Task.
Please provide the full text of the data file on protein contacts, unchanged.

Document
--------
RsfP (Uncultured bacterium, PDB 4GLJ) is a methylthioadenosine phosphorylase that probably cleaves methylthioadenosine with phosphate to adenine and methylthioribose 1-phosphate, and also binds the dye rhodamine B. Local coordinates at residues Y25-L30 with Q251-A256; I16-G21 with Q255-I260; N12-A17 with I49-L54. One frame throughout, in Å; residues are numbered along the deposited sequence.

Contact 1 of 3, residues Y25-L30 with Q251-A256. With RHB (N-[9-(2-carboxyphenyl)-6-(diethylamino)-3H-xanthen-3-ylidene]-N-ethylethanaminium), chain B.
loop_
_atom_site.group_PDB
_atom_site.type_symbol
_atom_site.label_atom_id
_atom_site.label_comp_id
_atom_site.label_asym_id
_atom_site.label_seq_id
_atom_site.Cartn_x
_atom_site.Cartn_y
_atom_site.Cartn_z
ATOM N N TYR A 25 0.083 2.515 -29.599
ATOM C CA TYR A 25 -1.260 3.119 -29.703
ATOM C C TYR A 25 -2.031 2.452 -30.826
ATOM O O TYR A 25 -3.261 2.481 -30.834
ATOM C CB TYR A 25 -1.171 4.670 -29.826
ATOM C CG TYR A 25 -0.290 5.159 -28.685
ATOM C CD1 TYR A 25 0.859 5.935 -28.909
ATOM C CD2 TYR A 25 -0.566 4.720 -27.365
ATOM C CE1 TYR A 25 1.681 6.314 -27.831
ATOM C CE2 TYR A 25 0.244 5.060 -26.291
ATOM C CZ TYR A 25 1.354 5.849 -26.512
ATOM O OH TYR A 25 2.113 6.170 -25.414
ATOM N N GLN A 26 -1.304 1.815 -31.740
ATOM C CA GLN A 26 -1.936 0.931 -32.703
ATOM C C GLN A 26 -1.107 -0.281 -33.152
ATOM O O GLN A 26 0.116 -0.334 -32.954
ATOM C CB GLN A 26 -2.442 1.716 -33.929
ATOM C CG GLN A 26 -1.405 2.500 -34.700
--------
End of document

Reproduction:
RsfP (Uncultured bacterium, PDB 4GLJ) is a methylthioadenosine phosphorylase that probably cleaves methylthioadenosine with phosphate to adenine and methylthioribose 1-phosphate, and also binds the dye rhodamine B. Local coordinates at residues Y25-L30 with Q251-A256; I16-G21 with Q255-I260; N12-A17 with I49-L54. One frame throughout, in Å; residues are numbered along the deposited sequence.

Contact 1 of 3, residues Y25-L30 with Q251-A256. With RHB (N-[9-(2-carboxyphenyl)-6-(diethylamino)-3H-xanthen-3-ylidene]-N-ethylethanaminium), chain B.
loop_
_atom_site.group_PDB
_atom_site.type_symbol
_atom_site.label_atom_id
_atom_site.label_comp_id
_atom_site.label_asym_id
_atom_site.label_seq_id
_atom_site.Cartn_x
_atom_site.Cartn_y
_atom_site.Cartn_z
ATOM N N TYR A 25 0.083 2.515 -29.599
ATOM C CA TYR A 25 -1.260 3.119 -29.703
ATOM C C TYR A 25 -2.031 2.452 -30.826
ATOM O O TYR A 25 -3.261 2.481 -30.834
ATOM C CB TYR A 25 -1.171 4.670 -29.826
ATOM C CG TYR A 25 -0.290 5.159 -28.685
ATOM C CD1 TYR A 25 0.859 5.935 -28.909
ATOM C CD2 TYR A 25 -0.566 4.720 -27.365
ATOM C CE1 TYR A 25 1.681 6.314 -27.831
ATOM C CE2 TYR A 25 0.244 5.060 -26.291
ATOM C CZ TYR A 25 1.354 5.849 -26.512
ATOM O OH TYR A 25 2.113 6.170 -25.414
ATOM N N GLN A 26 -1.304 1.815 -31.740
ATOM C CA GLN A 26 -1.936 0.931 -32.703
ATOM C C GLN A 26 -1.107 -0.281 -33.152
ATOM O O GLN A 26 0.116 -0.334 -32.954
ATOM C CB GLN A 26 -2.442 1.716 -33.929
ATOM C CG GLN A 26 -1.405 2.500 -34.700